The Arkansas Valley Conduit is the final component of the Fryingpan-Arkansas Project, a water diversion and storage project in the lower Arkansas Valley. Once constructed, the Conduit will deliver clean drinking water to families and municipalities throughout Southeastern Colorado.

    In 2009:

  • Congress passed legislation by Bennet and former U.S. Senator Mark Udall (D-Colo.) to authorize the construction of the Arkansas Valley Conduit.
  • Bennet worked to secure $5 million in funding to begin construction on the Conduit as part of the Energy and Water Appropriations Conference Report.

    In 2013:

  • Bennet and his colleagues sent a letter to the Bureau of Reclamation to quickly approve the Conduit’s Environmental Impact Study (EIS) in order to expedite the project’s completion.
  • In 2014:

  • Following Bennet and Udall’s efforts to urge the Bureau of Reclamation to quickly approve the Conduit’s EIS, the Record of Decision was signed in February.
  • After the President’s budget included an insufficient level of funding for the project, Bennet led a bipartisan letter urging the administration and the House and Senate Appropriations Committees to allow the Conduit’s construction to move ahead as planned.
  • Bennet successfully urged the Department of Interior to designate $2 million in reprogrammed funding from Fiscal Year (FY) 2014 for the Conduit.
  • Bennet secured language in the FY 2015 Senate Energy and Water Development Appropriations Act that sent a clear signal to the Bureau of Reclamation that the Conduit should be a priority project.
  • In 2016:

  • Bennet secured $2 million from the Bureau of Reclamation’s reprogrammed funding for FY 2016.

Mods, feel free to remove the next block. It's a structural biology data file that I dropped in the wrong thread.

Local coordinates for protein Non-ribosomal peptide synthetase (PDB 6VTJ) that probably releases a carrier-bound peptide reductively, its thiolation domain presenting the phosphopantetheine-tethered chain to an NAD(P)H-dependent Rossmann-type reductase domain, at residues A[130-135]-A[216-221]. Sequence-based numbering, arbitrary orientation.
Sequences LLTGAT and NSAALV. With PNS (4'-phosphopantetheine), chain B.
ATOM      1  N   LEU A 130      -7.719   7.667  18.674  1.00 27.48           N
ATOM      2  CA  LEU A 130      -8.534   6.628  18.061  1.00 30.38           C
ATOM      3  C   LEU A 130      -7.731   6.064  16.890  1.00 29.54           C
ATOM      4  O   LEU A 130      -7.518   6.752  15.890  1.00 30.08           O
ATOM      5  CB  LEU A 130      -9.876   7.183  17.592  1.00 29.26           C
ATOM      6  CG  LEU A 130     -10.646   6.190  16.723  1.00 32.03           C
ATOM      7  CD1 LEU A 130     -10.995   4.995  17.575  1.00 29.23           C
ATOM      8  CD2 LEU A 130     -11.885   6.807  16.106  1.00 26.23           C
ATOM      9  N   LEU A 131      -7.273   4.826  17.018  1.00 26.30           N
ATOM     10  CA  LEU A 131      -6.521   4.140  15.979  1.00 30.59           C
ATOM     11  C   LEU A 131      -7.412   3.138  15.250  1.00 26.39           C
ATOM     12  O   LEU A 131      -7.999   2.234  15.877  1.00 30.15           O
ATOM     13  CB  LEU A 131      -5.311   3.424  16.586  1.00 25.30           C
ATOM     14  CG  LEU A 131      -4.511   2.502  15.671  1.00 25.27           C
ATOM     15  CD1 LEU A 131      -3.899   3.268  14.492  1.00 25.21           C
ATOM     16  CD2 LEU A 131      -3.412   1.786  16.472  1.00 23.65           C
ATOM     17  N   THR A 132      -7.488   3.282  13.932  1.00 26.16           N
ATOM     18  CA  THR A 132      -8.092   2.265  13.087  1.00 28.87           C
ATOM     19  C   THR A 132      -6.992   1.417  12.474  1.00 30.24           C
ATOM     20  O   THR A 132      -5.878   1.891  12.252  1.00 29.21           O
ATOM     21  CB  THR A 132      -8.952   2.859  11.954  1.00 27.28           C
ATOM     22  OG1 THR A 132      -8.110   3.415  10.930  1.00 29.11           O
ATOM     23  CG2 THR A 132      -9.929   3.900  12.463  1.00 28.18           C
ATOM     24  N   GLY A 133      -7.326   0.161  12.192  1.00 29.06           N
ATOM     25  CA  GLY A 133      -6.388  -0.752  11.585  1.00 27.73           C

• Bennet secured $3 million for the Conduit as part of the FY 2017 Energy & Water Appropriations bill.
  • In 2017:

    Bennet secured $3 million for the Conduit for FY 2017.
    In 2019:

  • In April, Bennet and Senator Cory Gardner (R-Colo.) wrote to Senate Appropriations Committee Chairman Lamar Alexander and Ranking Member Dianne Feinstein, urging them to prioritize funding for the Conduit.
  • Bennet, Gardner, Congressman Scott Tipton (R-CO-3), and Congressman Ken Buck (R-CO-4) wrote to the Department of the Interior urging the Department to support the project.
  • Bennet secured approximately $10 million for the Conduit in the December 2019 spending bills for Fiscal Year 2020.
  • From The Pueblo Chieftain (Anthony A. Mestas):

    The Arkansas Valley Conduit, a 130-mile water pipeline that would serve as many as 40 communities and 50,000 people east of Pueblo, is receiving a major financial boost to begin construction, decades after the project was authorized by the U.S. Congress…

    The funding will come from the Department of the Interior Bureau of Reclamation’s Fiscal Year 2020 work plan.

    John F. Kennedy at Commemoration of Fryingpan Arkansas Project in Pueblo, circa 1962.